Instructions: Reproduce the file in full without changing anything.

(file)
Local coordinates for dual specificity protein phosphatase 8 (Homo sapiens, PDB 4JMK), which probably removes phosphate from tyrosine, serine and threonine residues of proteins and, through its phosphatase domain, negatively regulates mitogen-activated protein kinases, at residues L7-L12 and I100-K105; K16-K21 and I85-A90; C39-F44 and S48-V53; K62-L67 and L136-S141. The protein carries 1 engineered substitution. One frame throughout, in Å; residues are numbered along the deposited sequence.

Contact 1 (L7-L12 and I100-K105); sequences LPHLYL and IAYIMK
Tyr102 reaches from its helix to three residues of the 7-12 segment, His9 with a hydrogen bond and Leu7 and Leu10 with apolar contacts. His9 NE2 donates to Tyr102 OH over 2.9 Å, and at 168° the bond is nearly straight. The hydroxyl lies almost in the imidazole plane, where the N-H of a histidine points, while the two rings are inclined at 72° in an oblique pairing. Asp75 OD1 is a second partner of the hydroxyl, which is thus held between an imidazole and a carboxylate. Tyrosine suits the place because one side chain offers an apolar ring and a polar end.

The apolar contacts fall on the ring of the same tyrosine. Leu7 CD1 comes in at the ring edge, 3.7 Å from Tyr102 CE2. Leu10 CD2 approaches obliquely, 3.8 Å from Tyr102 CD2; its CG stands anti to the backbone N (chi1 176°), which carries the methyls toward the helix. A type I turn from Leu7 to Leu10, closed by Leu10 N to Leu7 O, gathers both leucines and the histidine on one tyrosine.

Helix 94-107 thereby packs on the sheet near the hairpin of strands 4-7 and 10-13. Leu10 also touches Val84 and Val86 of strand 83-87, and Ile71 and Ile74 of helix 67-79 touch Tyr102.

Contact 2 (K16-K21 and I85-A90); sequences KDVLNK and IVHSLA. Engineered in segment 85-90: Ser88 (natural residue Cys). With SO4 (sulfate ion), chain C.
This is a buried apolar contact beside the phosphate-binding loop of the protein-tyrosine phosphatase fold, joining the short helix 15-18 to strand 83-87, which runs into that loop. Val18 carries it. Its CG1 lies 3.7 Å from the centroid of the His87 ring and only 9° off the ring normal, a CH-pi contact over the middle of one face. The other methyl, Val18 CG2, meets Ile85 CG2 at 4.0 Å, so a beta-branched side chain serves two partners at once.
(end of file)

Local coordinates for dual specificity protein phosphatase 8 (Homo sapiens, PDB 4JMK), which probably removes phosphate from tyrosine, serine and threonine residues of proteins and, through its phosphatase domain, negatively regulates mitogen-activated protein kinases, at residues L7-L12 and I100-K105; K16-K21 and I85-A90; C39-F44 and S48-V53; K62-L67 and L136-S141. The protein carries 1 engineered substitution. One frame throughout, in Å; residues are numbered along the deposited sequence.

Contact 1 (L7-L12 and I100-K105); sequences LPHLYL and IAYIMK
Tyr102 reaches from its helix to three residues of the 7-12 segment, His9 with a hydrogen bond and Leu7 and Leu10 with apolar contacts. His9 NE2 donates to Tyr102 OH over 2.9 Å, and at 168° the bond is nearly straight. The hydroxyl lies almost in the imidazole plane, where the N-H of a histidine points, while the two rings are inclined at 72° in an oblique pairing. Asp75 OD1 is a second partner of the hydroxyl, which is thus held between an imidazole and a carboxylate. Tyrosine suits the place because one side chain offers an apolar ring and a polar end.

The apolar contacts fall on the ring of the same tyrosine. Leu7 CD1 comes in at the ring edge, 3.7 Å from Tyr102 CE2. Leu10 CD2 approaches obliquely, 3.8 Å from Tyr102 CD2; its CG stands anti to the backbone N (chi1 176°), which carries the methyls toward the helix. A type I turn from Leu7 to Leu10, closed by Leu10 N to Leu7 O, gathers both leucines and the histidine on one tyrosine.

Helix 94-107 thereby packs on the sheet near the hairpin of strands 4-7 and 10-13. Leu10 also touches Val84 and Val86 of strand 83-87, and Ile71 and Ile74 of helix 67-79 touch Tyr102.

Contact 2 (K16-K21 and I85-A90); sequences KDVLNK and IVHSLA. Engineered in segment 85-90: Ser88 (natural residue Cys). With SO4 (sulfate ion), chain C.
This is a buried apolar contact beside the phosphate-binding loop of the protein-tyrosine phosphatase fold, joining the short helix 15-18 to strand 83-87, which runs into that loop. Val18 carries it. Its CG1 lies 3.7 Å from the centroid of the His87 ring and only 9° off the ring normal, a CH-pi contact over the middle of one face. The other methyl, Val18 CG2, meets Ile85 CG2 at 4.0 Å, so a beta-branched side chain serves two partners at once.